New research led by scientists working with Georgia State University’s TReNDS Center has identified age-related changes in brain patterns associated with the risk for developing schizophrenia.
The study used new analytic approaches developed at the TReNDS center. Researchers used a hybrid, data-driven method called Neuromark to extract reliable brain networks from the neuroimaging data which were then further analyzed in the study.
Researchers started with functional MRI scans to detect age-related changes in brain connectivity and their association with schizophrenia risk. The research identified high-risk individuals for developing psychosis during late adolescence and early adulthood.
“This study combined over 9,000 data sets using an approach which computes functional brain networks adaptively while also allowing us to summarize and compare across individuals,” said University Professor Vince Calhoun, director of the TReNDS center. “This led us to a really interesting result showing that genetic risk for schizophrenia is detectable in brain network interactions even for those who do not have schizophrenia, and this change reduces with age. These results also motivate us to do further investigation into the potential of functional brain network interactions to be used as an early risk detector.”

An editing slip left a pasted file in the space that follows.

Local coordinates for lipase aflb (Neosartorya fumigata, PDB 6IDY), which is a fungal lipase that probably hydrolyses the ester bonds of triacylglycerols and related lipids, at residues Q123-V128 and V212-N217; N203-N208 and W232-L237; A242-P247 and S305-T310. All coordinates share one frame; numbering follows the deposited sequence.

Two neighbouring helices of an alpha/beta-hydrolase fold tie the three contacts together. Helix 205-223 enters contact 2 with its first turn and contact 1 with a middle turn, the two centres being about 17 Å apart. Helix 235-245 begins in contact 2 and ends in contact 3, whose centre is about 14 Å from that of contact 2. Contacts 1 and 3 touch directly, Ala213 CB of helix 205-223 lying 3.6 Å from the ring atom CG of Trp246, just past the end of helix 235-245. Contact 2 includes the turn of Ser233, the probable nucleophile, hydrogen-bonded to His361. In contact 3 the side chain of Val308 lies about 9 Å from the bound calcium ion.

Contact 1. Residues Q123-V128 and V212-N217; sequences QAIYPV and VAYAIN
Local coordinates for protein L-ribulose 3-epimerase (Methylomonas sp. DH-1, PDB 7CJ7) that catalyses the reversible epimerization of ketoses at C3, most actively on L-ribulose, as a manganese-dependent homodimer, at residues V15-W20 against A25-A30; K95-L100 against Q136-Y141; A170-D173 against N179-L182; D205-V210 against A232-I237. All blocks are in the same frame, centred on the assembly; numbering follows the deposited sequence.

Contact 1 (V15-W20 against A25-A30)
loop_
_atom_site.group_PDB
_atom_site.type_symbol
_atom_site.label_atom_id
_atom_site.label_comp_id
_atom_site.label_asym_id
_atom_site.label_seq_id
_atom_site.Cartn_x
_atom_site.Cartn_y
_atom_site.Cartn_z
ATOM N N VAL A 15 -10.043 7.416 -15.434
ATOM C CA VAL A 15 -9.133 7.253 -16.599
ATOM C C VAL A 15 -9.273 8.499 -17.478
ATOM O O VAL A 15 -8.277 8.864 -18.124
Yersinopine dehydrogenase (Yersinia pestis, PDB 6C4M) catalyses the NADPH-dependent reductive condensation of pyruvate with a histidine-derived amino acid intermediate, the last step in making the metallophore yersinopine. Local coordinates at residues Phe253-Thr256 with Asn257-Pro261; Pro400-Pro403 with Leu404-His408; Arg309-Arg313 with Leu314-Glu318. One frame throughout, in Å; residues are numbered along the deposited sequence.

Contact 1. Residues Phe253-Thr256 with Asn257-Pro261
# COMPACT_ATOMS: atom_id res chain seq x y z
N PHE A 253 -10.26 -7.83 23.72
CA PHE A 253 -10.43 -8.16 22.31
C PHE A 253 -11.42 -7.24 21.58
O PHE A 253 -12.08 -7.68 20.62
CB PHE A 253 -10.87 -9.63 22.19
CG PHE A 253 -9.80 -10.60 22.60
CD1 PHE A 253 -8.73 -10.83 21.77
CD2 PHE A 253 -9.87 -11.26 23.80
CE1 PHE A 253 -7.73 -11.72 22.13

The team analyzed data from 9,236 individuals in different age stages. Using fMRI scans, genetic and clinical measures, they found that alterations in prefrontal-sensorimotor and cerebellar-occipito parietal brain connections are linked to genetic risk for schizophrenia. These alterations were observed in patients with schizophrenia, their neurotypical siblings and those displaying under-threshold psychotic symptoms.
The researchers found that younger individuals with increased risk have similar network connectivity as the brains seen in older patients. These findings could help identify a patient’s risk for developing disease later in life.
“Visiting TReNDS under the expert guidance of Professor Calhoun has been an exceptional experience. It provided me with a unique opportunity to develop an innovative approach that led to the discovery of a distinct brain signature for assessing the risk of schizophrenia by pooling multiple functional acquisitions,” Passiatore said. “These findings trace a risk-related brain trajectory across multiple age stages with the potential to enhance our understanding of the disorder and to improve early diagnosis and intervention efforts, with a significant impact on the lives of at-risk individuals.”
The findings could improve early detection and intervention strategies and offer potential biomarkers for investigating the role of specific genes and molecular pathways in developing schizophrenia.
Roberta Passiatore, Linda A. Antonucci, Thomas P. DeRamus, Leonardo Fazio, Giuseppe Stolfa, Leonardo Sportelli, Gianluca C. Kikidis, Giuseppe Blasi, Qiang Chen, Juergen Dukart, Aaron L. Goldman, Venkata S. Mattay, Teresa Popolizio, Antonio Rampino, Fabio Sambataro, Pierluigi Selvaggi, William Ulrich, Daniel R. Weinberger, Alessandro Bertolino, Vince D. Calhoun, Giulio Pergola. Changes in patterns of age-related network connectivity are associated with risk for schizophrenia. Proceedings of the National Academy of Sciences, 2023; 120 (32) DOI: 10.1073/pnas.2221533120
Georgia State University. “New neuroimaging approach could improve diagnosis of schizophrenia.” ScienceDaily. ScienceDaily, 2 August 2023. <www.sciencedaily.com/releases/2023/08/230802131952.htm>.
Photo by National Cancer Institute